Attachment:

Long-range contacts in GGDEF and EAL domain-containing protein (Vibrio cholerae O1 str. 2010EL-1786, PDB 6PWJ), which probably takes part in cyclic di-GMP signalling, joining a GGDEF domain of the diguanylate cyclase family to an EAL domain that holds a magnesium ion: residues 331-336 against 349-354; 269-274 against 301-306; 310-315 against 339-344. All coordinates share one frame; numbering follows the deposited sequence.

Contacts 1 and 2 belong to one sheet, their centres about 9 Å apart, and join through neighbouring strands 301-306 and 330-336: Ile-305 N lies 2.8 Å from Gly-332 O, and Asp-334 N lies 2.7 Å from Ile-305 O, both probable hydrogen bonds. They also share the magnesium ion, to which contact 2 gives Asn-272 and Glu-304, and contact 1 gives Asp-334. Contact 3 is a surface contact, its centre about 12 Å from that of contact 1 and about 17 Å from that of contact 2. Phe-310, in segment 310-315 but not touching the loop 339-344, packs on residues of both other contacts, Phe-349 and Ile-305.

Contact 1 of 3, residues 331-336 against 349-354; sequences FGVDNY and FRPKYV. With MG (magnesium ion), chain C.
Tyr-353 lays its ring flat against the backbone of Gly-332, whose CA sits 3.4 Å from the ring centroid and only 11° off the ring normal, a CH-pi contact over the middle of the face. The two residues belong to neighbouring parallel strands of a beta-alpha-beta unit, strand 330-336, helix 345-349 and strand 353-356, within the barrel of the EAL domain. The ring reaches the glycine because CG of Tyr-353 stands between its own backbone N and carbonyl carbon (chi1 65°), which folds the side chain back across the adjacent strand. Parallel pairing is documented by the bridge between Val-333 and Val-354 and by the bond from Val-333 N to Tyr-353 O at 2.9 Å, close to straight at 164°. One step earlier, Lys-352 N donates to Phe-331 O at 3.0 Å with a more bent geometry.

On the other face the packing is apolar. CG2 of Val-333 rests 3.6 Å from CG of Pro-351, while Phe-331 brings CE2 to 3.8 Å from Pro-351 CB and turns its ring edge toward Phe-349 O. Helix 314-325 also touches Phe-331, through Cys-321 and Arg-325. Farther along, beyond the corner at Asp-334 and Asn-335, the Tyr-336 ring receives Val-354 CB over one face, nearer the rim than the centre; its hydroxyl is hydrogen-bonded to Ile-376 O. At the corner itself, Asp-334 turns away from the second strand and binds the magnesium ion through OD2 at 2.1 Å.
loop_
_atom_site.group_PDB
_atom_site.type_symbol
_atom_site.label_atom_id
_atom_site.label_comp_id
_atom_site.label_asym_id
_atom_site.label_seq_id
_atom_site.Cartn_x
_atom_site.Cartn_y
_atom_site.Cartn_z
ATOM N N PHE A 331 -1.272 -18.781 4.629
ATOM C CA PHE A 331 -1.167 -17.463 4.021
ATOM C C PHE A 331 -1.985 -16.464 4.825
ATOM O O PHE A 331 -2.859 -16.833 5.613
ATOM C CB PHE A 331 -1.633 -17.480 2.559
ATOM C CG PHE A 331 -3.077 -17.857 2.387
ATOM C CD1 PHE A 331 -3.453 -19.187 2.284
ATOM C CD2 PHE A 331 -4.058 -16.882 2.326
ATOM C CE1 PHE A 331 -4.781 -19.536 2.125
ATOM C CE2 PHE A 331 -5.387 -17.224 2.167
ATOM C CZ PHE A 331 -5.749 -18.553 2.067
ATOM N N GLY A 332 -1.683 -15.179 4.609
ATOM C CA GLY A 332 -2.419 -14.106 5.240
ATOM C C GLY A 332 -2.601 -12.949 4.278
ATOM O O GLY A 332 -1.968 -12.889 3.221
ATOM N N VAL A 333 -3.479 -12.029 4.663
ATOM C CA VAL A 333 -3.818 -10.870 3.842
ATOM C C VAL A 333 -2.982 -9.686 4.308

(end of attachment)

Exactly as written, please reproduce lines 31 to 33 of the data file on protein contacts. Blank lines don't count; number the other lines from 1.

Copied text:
ATOM N N VAL A 333 -3.479 -12.029 4.663
ATOM C CA VAL A 333 -3.818 -10.870 3.842
ATOM C C VAL A 333 -2.982 -9.686 4.308